Just as overwatering can cause root rot in a dracaena so too can overfertilization. See the above section for a link to an article on identifying and treating root rot in dracaena.
Although you can fertilize dracaena regularly during its growth cycle you must never give it full strength feed. This is a mistake many dracaena plant owners make.
A dracaena can only handle half strength fertilizer or it will be saturated with nutrients. Additionally, the soluble slats in the feed will attack the roots and cause root rot.
If you have been overfertilizing your plant then you must take the action outlined in the article on root rot. If the plant does not have root rot then you can simply wash the fertilizer out of the soil by heavily watering it and letting it drain (while the plant is out of its pot), or you can simply use fresh soil and repot the dracaena.
The most common disease to affect dracaena is fungus. A fungal infection leads to root rot. It should be treated as described in the article I mentioned in the previous section.
Other common dracaena diseases can usually be treated effectively with a good fungicide unless they have attacked the roots (when you will need to treat the plant for root rot).
A pest infestation is one cause of leaf loss in a dracaena that is not due to a poor care routine.
Common pests such as aphids and mealybugs will feast on the sap of dracaena leaves often leading to them falling off the plant, especially if the bugs feed at the stem.
When you find pests on your dracaena you should treat the plant with a good quality organic pesticide.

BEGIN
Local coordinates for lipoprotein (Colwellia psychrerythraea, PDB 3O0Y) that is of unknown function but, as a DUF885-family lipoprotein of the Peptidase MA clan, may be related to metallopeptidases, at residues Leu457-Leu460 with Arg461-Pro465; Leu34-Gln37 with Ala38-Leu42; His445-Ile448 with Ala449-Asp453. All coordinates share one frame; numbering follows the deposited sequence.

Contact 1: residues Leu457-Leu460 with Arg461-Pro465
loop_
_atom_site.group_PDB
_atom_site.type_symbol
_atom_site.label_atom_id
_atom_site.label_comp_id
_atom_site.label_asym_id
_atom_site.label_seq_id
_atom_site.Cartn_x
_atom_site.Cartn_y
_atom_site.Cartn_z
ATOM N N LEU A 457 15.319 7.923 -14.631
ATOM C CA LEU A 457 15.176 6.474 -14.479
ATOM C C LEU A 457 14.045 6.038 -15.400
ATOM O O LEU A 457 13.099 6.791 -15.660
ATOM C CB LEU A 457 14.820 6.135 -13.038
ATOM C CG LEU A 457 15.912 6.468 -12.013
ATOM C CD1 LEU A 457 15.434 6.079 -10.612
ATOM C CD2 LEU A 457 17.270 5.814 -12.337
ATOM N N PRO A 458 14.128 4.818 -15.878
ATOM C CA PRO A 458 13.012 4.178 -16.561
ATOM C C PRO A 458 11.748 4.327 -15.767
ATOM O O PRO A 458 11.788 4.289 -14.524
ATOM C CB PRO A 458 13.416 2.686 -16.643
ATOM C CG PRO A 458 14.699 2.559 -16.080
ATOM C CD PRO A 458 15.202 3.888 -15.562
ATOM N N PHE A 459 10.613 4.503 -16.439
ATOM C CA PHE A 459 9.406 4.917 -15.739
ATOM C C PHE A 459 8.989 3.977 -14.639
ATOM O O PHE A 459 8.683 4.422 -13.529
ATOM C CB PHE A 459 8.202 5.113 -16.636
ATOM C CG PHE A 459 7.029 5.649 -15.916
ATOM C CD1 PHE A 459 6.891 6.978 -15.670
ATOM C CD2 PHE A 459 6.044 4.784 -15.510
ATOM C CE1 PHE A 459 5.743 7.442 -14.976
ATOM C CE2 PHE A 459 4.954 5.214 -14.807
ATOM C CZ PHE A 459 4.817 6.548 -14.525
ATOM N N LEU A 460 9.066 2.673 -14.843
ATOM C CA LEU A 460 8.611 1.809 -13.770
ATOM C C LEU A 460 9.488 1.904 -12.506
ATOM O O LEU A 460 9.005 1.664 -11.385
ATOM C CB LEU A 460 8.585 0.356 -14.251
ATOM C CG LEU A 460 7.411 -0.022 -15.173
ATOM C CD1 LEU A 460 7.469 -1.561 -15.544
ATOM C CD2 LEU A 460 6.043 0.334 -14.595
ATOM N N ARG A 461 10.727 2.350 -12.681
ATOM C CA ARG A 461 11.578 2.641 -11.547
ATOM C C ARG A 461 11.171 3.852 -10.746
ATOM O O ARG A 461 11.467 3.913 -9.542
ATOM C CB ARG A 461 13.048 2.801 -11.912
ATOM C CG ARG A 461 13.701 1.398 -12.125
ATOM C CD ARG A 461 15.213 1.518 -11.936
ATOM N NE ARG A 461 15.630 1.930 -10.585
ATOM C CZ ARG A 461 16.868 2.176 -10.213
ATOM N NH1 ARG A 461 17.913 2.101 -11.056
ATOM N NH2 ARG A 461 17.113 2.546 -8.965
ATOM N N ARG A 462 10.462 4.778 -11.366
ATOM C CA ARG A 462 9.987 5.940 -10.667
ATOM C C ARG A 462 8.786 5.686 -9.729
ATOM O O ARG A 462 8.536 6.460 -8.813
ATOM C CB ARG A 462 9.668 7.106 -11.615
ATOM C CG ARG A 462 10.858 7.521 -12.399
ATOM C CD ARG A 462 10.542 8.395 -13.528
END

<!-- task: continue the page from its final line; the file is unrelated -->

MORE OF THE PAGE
If you spot a pest type that attacks the plant’s roots then you must treat the plant in the same manner I outlined for treating root rot above, after you use the pesticide and eliminate the pests that is.
When will my dracaena leaves grow back?
There should be signs that your dracaena is developing new leaves quite quickly after it has been successfully treated.
Although dracaena is a slow grower you should see signs that new leaves are starting to develop between 1 – 3 weeks after you administer the correct treatment to your ailing plant.
If the plant has been severely damaged then you may want to propagate a new plant. This involves take a cutting so you can grow a new dracaena plant from it. Read our article how to root dracaena for details on how to do this but keep in mind that dracaena is poisonous and can seriously harm pets if they eat the foliage.
Will Dracaena Marginata leaves grow back?
Dracaena Marginata is one of the most popular types of dracaena houseplants and one that I am often asked about.
Dracaena Marginata leaves will grow back only if you identify the cause of the problem and give the plant the appropriate treatment. Foliage issues on dracaena are always a sign of an underlying problem. There are 6 potential causes for dracaena leaf loss and each has a different treatment.
The above sections of this article outline all 6 potential causes for the loss of leaves from a dracaena plant. You should read those sections so you can determine the cause of the foliage loss on your dracaena marginata.
How do you revive a Dracaena Marginata plant?
So what must you do to save your dracaena marginata and bring it back to life?
You revive a Dracaena Marginata plant by first identifying the cause of the problem and then administering the correct treatment. There are a number of possible causes for an ailing dracaena each of which are easily identifiable and most of which are fixable.
Review the sections above so you can determine the exact cause of your dracaena marginata’s problem and identify the fix you must employ.